Flash photography is a particular issue for some people (e.g. with epilepsy). It’s also distracting if you’re on stage and a flash goes off at the back of the room! You may want extra opt-outs for that; I know a few people who learnt that the hard way.
If you have children at your event (e.g. a young coder’s workshop), give all of them the “don’t photograph me” lanyard to avoid red tape around photographing children.
One of the great parts of regular conferences is having a chance to see people you don’t see anywhere else – for example, I have friends I only see when I’m at PyCon UK. But there’s a risk a conference can get a clique-y feel – everybody who’s been before knows each other, and you feel left out if you’re new and don’t know anybody yet. If you want your conference to grow, it’s important to make newcomers feel as welcome as the old timers.
If you’re a regular attendee, meet new people ∞
If you’re a person who’s attends the same conference regularly, take some time to break out of your bubble and meet newcomers.
Here are two approaches I like:
Ned Batchelder, PyCon 2018:
If this is your Nth PyCon, then you have to meet N new people every day. My strategy was at breakfast and lunch, when wandering around looking for a table to sit at, choose one with no one I know, and with people that don’t look like me.
Eric Holscher: The Pac-Man rule:
When standing as a group of people, always leave room for 1 person to join your group.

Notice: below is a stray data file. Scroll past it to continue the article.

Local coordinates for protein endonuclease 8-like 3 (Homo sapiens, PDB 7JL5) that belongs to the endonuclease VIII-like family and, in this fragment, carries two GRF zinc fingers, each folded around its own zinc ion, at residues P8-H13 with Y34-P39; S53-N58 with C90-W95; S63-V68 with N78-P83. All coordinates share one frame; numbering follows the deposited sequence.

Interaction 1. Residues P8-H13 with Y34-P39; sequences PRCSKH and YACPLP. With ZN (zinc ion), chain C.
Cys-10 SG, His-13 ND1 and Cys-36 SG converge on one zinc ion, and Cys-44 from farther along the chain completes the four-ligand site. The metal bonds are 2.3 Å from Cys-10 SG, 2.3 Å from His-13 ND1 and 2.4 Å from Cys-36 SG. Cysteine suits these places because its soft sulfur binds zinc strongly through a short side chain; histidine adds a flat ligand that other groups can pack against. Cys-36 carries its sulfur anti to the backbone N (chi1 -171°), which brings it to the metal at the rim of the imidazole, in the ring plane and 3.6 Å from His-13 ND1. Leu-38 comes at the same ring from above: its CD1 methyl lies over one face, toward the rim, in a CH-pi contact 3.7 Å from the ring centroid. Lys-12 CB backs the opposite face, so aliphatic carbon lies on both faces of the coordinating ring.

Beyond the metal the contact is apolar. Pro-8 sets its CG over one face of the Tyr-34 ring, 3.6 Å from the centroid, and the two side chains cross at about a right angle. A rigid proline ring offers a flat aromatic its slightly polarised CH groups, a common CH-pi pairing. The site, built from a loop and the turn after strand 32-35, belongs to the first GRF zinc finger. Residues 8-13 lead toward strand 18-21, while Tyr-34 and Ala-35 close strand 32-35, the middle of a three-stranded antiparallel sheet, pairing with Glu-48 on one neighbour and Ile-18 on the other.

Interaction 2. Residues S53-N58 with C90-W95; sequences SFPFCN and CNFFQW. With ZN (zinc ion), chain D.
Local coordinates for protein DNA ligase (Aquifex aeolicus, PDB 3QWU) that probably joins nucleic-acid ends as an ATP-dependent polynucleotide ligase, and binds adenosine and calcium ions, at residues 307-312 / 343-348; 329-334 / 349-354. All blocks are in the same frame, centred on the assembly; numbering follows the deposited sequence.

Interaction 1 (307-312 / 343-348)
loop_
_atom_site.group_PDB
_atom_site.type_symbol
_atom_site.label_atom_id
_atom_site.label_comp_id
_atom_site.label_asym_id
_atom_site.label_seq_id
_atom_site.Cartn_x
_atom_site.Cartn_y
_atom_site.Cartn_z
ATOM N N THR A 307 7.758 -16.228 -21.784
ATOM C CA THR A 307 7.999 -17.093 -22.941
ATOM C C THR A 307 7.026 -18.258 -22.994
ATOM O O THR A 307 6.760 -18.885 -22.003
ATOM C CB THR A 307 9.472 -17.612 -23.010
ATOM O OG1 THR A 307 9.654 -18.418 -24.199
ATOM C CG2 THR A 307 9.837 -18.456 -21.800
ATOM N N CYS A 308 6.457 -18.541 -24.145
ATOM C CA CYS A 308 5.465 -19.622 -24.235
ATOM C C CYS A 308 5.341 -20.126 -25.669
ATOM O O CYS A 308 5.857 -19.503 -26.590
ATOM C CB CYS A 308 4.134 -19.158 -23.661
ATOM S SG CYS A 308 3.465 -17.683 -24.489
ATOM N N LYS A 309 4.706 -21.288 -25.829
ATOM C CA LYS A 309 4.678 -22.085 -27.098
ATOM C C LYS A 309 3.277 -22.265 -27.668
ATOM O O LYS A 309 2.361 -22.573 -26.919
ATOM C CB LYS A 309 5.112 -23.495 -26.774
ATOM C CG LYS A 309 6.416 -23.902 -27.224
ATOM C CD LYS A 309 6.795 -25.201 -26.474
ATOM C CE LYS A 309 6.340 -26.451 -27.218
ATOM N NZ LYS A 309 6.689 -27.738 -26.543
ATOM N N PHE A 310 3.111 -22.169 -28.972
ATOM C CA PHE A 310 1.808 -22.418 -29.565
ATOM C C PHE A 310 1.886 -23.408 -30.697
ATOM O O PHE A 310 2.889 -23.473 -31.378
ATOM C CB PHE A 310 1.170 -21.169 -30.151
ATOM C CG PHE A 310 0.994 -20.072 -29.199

At PyCon UK last year, there was a #social channel in the conference Slack. If a group of people were going out for the evening, and had room for a few more, they’d post it in this channel – and people would take up that invitation.
Publish a glossary of conference terms ∞
If they run for a long time, conferences develop fun traditions and in-jokes. That’s okay, but consider publishing a glossary of these terms, so somebody who’s new doesn’t feel confused or left out.
Here’s an example from DjangoCon Europe 2016.
Run specific sessions for first timers ∞
Coming to a conference for the first time can be intimidating, so make sure you’re giving a warm and useful welcome to your first timers.
For several years, Write The Docs conferences have run a “Welcome Wagon” – there’s a dedicated session for meeting other first-time attendees, tours of the venue, and a bunch of information about how the conference works. The Welcome Wagon for the 2018 Prague conference has lots of advice and suggestions about how to get the most from the conference.
Although a lot of that page is Prague or Write The Docs-specific, the questions apply to any conference – you could write answers for your event.